California Flight Schools Could Be Saved By New Bill

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New bill could protect California flight schools from excessive fees and costs

The California Private Postsecondary Education Act of 2009 was passed to protect students in all privately owned postsecondary schools from loss of tuition paid before classes started. This is a trend in many states and the federal government. There are similar laws for flight schools under consideration in Arizona and Florida, two states that attract for-profit flight schools with their balmy climates suitable for many hours of flight instruction.

The California Private Postsecondary Education Act of 2009 was recognized by California flight schools and flight instructors as a source of regulatory paperwork, filing, inspections and other requirements which would overwhelm individual flight instructors and flight school operators. The California State legislature introduced Senate Bill 619 to correct some of burdens the original act imposed on instructors and flight schools. Schools and instructors who did not collect tuition, fees and other expenses before instruction started were given a temporary waiver earlier. Senate Bill 619 should correct these burdens before the waiver expires.

Aircraft Owners and Pilots Association (AOPA), a group representing the interests of general aviation, played a key role in getting the temporary waiver passed. AOPA is currently working with California flight schools, instructors and other interested general aviation partners to pass S. B. 619 before July 1, 2011, the temporary waiver’s expiration date. John Pfeiffer, AOPA’s regional representative for California predicts success for this goal thanks to the concerted efforts of all parties.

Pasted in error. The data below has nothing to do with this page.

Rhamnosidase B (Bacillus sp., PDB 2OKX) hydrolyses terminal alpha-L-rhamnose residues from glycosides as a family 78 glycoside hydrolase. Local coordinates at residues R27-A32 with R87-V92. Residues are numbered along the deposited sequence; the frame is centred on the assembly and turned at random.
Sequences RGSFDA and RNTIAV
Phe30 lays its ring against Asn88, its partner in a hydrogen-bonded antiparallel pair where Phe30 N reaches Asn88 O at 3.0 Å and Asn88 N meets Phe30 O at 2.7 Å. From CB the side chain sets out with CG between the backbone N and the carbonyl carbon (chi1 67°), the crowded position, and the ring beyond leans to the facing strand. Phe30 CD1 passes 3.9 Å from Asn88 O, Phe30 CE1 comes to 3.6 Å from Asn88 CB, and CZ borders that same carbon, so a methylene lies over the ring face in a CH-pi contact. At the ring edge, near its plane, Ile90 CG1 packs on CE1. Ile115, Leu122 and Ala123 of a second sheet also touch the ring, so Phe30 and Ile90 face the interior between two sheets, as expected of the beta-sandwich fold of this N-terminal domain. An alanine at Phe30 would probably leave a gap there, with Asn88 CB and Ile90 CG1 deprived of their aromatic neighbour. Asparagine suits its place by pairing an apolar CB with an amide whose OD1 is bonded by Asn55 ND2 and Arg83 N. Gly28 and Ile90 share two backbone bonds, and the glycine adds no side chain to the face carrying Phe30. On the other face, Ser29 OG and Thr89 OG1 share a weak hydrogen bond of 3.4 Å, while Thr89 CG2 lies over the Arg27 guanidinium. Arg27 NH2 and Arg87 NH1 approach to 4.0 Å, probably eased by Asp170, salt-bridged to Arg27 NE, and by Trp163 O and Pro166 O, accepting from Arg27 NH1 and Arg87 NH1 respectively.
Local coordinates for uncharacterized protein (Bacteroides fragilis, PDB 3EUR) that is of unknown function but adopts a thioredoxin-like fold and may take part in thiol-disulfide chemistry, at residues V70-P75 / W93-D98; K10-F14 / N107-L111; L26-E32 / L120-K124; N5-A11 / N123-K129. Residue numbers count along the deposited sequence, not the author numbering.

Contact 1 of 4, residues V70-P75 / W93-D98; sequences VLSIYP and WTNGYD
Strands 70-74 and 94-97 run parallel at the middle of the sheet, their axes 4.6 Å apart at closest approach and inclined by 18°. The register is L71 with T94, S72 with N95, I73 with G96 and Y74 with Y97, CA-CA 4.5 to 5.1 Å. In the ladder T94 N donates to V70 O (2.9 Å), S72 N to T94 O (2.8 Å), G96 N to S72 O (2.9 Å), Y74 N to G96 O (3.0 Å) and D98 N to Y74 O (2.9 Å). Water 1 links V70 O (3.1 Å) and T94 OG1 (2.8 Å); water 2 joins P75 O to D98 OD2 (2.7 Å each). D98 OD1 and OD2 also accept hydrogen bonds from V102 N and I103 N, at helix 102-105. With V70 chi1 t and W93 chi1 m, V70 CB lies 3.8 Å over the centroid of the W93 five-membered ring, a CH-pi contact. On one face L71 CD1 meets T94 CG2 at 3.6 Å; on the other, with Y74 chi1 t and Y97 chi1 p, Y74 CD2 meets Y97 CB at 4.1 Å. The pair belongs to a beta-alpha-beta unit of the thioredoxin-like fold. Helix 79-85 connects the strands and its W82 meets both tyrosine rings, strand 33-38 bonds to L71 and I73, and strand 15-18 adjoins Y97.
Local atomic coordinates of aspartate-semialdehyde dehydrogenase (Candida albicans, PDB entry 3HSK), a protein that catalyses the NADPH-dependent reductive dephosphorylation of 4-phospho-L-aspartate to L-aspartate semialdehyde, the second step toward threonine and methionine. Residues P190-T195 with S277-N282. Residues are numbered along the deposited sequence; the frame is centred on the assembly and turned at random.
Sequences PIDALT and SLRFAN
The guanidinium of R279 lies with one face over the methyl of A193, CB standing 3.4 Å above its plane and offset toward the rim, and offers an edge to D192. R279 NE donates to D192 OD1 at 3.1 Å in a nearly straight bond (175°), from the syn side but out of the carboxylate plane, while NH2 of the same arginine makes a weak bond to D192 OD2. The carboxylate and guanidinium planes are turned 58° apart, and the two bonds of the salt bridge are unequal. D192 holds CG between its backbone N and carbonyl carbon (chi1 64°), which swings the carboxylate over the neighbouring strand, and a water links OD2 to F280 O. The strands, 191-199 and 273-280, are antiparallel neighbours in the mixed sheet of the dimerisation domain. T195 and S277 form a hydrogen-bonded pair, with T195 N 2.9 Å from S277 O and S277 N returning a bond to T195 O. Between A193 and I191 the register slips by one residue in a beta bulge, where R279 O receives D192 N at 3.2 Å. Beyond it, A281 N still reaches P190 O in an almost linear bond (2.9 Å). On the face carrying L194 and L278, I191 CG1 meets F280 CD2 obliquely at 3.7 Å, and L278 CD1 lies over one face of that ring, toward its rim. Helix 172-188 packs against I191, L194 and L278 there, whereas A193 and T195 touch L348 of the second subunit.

One major objection to the Private Postsecondary Education Act is it does not allow flight schools and instructors to collect “block time fees”. This is a common practice for flight instructors, schools and fixed based operators to give students extra credit on their account in exchange for a large upfront payment. For example, a student pays $1000.00 toward flight lesson fees and is given credit for $1,100.00, a 10 percent bonus for the prepayment. Since flight training is expensive and can burn through cash rapidly, all parties benefit from this arrangement.

The other objection was the duplicity of regulations generated by the act. Flight instruction is already regulated by the Federal Aviation Administration and many of the states rules overlapped the Federal Aviation Regulations in regard to training, inspection and paperwork requirements.

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